The Slightly Confused Woodworker

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In the Garage


In the movie Gran Torino, one of the most memorable scenes for me was when Clint Eastwood first introduced his young neighbor to his garage. The young boy is in awe of the rows of tools, neatly stored along the wall, and the bins of hardware, lubricants, and other odds and ends every well equiped garage should have. That scene stuck with me because in my mind’s eye it was what a “man’s” garage should look like, and it is in many ways what my garage is like now. It wasn’t always that way, it took years to become what it is. Clint even points that out to the kid in the movie when he asks where all of the “stuff” came from. Growing up we didn’t even have a garage. I lived in a small row-house not too far from Downtown Philly (or Center City) as we called it. My house didn’t even have room for a workshop. What it did have was a dirt floor basement where our furnace and water heater were located, along with a coal bin, and our clothes washer. My dad had set a small area aside in the back of the basement where he kept a work table, some saw horses, and his tools, and I later on kept my weight bench and heavy bag. You can imagine it was pretty cramped. But, as a boy, something always drew me towards that dingy, dark little area of my house.

My dad had few true woodworking tools, which is maybe one of the reasons I didn’t take up woodworking until I was an adult. He did have some carpentry tools: a few hand saws, an old jack plane (not that I knew what it was called then), an eggbeater drill and corded drill, some clamps, a few hammers, a circular saw, some chisels, a tape measure and a folding rule, a small and large level, and an old wooden toolbox and newer metal one. He also had a set of wrenches and a ratchet and socket set that he used at work as well as for minor auto maintenance. And he had a set of tools for hanging drywall, which he did on the side sometimes to earn extra money. Above his bench he had the ubiquitous row of jars which held assorted hardware: nails, screws, nuts, bolts, and washers. The hardware was what first attracted me as a kid, probably because it was shiny. Sometimes I would go into the basement and mess around with the hardware, or maybe nail a few 2×4 scrap boards together, and later on screw them together when I was strong enough. If my dad heard me down there, which he usually did, he would yell at me to “get upstairs”. My dad had a loud voice, then and now, and I usually would do what he said. But the seed had been planted.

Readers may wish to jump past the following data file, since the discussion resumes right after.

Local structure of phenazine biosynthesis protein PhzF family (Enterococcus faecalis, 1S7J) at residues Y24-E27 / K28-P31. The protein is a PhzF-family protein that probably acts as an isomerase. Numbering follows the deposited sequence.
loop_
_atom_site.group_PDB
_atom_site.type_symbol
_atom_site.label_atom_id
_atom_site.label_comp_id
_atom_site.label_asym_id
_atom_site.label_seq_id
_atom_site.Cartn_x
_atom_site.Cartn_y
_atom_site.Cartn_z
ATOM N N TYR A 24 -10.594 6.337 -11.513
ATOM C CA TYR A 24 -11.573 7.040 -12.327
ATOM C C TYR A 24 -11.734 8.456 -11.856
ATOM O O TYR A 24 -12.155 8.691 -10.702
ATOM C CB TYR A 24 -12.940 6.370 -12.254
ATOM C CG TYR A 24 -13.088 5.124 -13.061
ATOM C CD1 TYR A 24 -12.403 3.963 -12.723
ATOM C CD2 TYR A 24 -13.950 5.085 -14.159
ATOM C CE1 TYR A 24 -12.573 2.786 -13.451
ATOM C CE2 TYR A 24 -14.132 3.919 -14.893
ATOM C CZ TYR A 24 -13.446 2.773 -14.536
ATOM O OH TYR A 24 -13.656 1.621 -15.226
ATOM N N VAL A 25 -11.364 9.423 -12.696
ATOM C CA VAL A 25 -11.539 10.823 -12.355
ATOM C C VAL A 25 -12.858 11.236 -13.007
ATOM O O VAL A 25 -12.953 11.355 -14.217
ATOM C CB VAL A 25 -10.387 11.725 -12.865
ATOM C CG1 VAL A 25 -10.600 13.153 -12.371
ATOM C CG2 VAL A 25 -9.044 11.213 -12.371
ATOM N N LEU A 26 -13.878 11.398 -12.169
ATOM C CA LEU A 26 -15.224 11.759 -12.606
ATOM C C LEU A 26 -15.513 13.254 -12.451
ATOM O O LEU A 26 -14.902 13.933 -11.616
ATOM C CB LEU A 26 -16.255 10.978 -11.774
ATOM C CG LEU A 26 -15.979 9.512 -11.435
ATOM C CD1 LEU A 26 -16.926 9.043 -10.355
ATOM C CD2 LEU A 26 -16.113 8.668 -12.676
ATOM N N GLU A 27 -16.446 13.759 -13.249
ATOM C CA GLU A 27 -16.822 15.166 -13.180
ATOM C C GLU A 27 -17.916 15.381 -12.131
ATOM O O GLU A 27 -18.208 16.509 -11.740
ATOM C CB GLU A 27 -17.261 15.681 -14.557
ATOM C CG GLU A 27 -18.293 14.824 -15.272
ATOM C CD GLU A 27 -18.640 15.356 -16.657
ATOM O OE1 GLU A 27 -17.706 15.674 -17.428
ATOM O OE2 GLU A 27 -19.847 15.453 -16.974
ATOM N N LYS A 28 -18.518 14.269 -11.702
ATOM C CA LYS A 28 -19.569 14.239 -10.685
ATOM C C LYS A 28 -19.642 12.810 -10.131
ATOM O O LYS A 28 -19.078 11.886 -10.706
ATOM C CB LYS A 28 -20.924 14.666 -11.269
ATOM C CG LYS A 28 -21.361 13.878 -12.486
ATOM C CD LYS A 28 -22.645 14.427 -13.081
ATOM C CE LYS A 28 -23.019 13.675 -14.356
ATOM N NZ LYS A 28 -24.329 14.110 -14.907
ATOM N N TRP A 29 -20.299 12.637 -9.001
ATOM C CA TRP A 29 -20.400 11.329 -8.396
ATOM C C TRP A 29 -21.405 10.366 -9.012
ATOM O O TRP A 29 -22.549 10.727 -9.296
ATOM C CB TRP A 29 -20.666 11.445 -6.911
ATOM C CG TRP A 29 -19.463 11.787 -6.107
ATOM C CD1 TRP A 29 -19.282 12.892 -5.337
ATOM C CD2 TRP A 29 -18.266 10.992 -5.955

As I said before, my garage began to take it’s shape slowly. I would do projects and end up with extra hardware. Need to replace a plumbing valve? Next thing you know you have solder, pipe dope, plumbers putty, and a mapp gas torch, along with a gaggle of assorted plumbing fittings. Framing out a new wall? Now you have a box of framing nails, wood glue, a hand saw, a framing hammer, and of course a framing square. You’re going to drywall that wall? You have drywall screws, a set of drywall knives up to 10″, a screw gun, and a trough. The radiator hose on your wife’s car has a leak? Now you have extra hose clamps laying around. The spring latch on the hood of your truck broke? Now you have a box of springs. This isn’t even counting the set of mechanical tools I had from my last job, or my electrical tools from when I was a field electrician, or the hundreds of electrical parts and fittings I still have, or my carpentry tools that I used as an electrician and around the house. Now, of course, there are woodworking tools, a table saw, and a workbench as well. Little did I know, but my garage was becoming what my idea of what a garage should be and look like. I honestly didn’t know it until one day my father-in-law had stopped by and asked me if I had a can of silicone lubricant. I keep all of my cleaners and lubricants on two racks I made in the back corner of my garage. I told him where to find it. When he returned with it he asked, “Is there anything you don’t have in there??” I don’t ever recall trying to make it become what it is, but I think that subconciously maybe that was the goal I was striving for, because it’s what I have…not that I’m complaining.